NASA to crash a spacecraft into an asteroid tonight- how you can watch the impact – National & International News – MON 26Sept2022

Tonight, a NASA spacecraft launched back in November 2021 will strike an asteroid called Dimorphos. The purpose of the experiment is to test our ability to alter the course of dangerous asteroids.
September 26th, 2022     National & International News


NASA to crash a spacecraft into an asteroid tonight- how you can watch the impact. Florida braces for Hurricane Ian. Russian exodus continues as draft intensifies.



NASA to crash a spacecraft into an asteroid tonight- how you can watch the impact.

In November last year, NASA launched a spacecraft as part of its Double Asteroid Redirection Test (or DART) program. DART’s mission is to test our abilities to safely alter the course of sub-planetary bodies. 

For its test, NASA has targeted the asteroid Dimorphos (Greek for “two forms), which orbits the larger asteroid Didymos (Greek for “twin”). The goal is to slightly alter the course of Dimorphos’ orbit around Didymos without affecting the course of Didymos.

After a months’-long journey, the DART spacecraft is nearing its target .The craft will impact Dimorphos at about 7:14pm ET/6:14 pm CT tonight. You can watch the impact live on NASA’s media channel by clicking here.

Averting a cosmic disaster

Each year, Earth passes twice through the Taurid asteroid belt, treating sky watchers to spectacular meteor showers. However, there are some Taurid asteroids that are large enough to endanger life on Earth. Earth strikes by Taurid objects have been linked with past extinction-level events, such as the demise of the dinosaurs.

If you remember the 1997 movies “Armageddon” and “Deep Impact”, the scientists in the films have only days’ warning of an imminent cosmic disaster and decide to blow up the threatening asteroids with nukes. In the real world, however, such a tactic would only increase the danger, sending a scatter of smaller (but still very large) objects plummeting towards Earth. 

The DART experiment will collect data that will help scientists to devise a system of “nudging” asteroids into a safer orbit, years and possibly decades before they ever threaten Earth. One commentator compared the impending impact with Dimorphos with a golf cart striking the Great Pyramid at Giza – but at 14,000 miles an hour.

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Florida braces for Hurricane Ian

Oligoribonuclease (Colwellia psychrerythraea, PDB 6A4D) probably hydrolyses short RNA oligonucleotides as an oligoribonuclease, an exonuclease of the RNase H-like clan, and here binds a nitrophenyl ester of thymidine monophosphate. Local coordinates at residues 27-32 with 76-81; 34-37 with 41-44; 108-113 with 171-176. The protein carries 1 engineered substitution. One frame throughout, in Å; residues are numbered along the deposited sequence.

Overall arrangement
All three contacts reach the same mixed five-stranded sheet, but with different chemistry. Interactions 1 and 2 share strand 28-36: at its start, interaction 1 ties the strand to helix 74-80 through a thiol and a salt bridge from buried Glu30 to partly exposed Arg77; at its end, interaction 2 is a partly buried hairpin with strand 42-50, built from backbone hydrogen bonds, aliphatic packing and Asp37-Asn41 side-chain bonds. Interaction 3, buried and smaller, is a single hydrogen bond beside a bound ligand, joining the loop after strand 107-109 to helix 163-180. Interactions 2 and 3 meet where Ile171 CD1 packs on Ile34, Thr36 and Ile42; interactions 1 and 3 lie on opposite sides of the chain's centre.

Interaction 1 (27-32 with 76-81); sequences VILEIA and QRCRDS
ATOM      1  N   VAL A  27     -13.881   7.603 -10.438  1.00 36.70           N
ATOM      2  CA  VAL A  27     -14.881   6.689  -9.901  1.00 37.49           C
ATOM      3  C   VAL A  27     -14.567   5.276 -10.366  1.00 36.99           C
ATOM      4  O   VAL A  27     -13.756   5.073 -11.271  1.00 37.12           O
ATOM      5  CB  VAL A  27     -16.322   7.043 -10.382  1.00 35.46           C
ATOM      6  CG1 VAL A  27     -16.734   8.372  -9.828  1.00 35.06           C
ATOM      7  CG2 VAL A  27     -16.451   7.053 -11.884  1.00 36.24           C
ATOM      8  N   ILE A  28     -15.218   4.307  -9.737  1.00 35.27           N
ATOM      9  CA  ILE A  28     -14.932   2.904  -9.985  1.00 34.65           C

Over the weekend, Tropical Storm Ian graduated to a Category 1 hurricane and is expected to gather strength in the coming days. Hurricane Ian will strike Cuba tonight as a Category 3 hurricane. Then it will hit Florida on Wednesday or Thursday. By then, meteorologist expect warm Gulf waters to strengthen Ian to a Category 4 hurricane.

Cuba has already evacuated parts of the island and set up shelters in schools. In Florida, Gov. Ron DeSantis has declared a state of emergency. It’s not yet certain where in the state Ian will strike. Right now, it’s predicted to hit somewhere on the west coast or the panhandle. Officials are expecting dangerous flooding, high winds, storm surges and possibly tornados.

Mandatory evacuation orders have been issued in coastal areas of Hillsborough County, where Tampa is located. The order will affect some 300,000 people. Tampa-area schools have already shut and prepared to shelter evacuees. Supermarkets in the area have seen increasing demand for essentials like bottled water, baby formula and packaged and canned foods. Some stores have even begun rationing bottled water.

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Russian exodus continues as draft intensifies

The numbers of men fleeing Putin’s draft to fight in Ukraine have continued to grow. Traffic at border crossings is backed up for miles and men continue filling flights to countries they can visit without visas. Russia has also seen its most widespread protests since the war began. 

Anecdotal reports suggest that men with no military experience are being called up. Men with multiple children and students (usually exempt from conscription) have also received draft papers. This contradicts Putin’s public statements that the draft would apply only to “reservists” with military experience. In a rare admission, the Kremlin acknowledged that there had been mistakes in the mobilization of draft orders and claimed officials were working to fix the problems.

At a recruiting station in Siberia, a man protesting his friend’s conscription shot a recruiting officer, who is now in critical condition. In the last week, protesters have set fire to several recruiting stations. Ukrainian military reports suggests conscripts are being sent directly to the front with little or no training.

At the beginning of the war, Ukraine banned men of military age from leaving the country. Russian authorities have not yet instituted such a ban, but fears are growing that they soon will.

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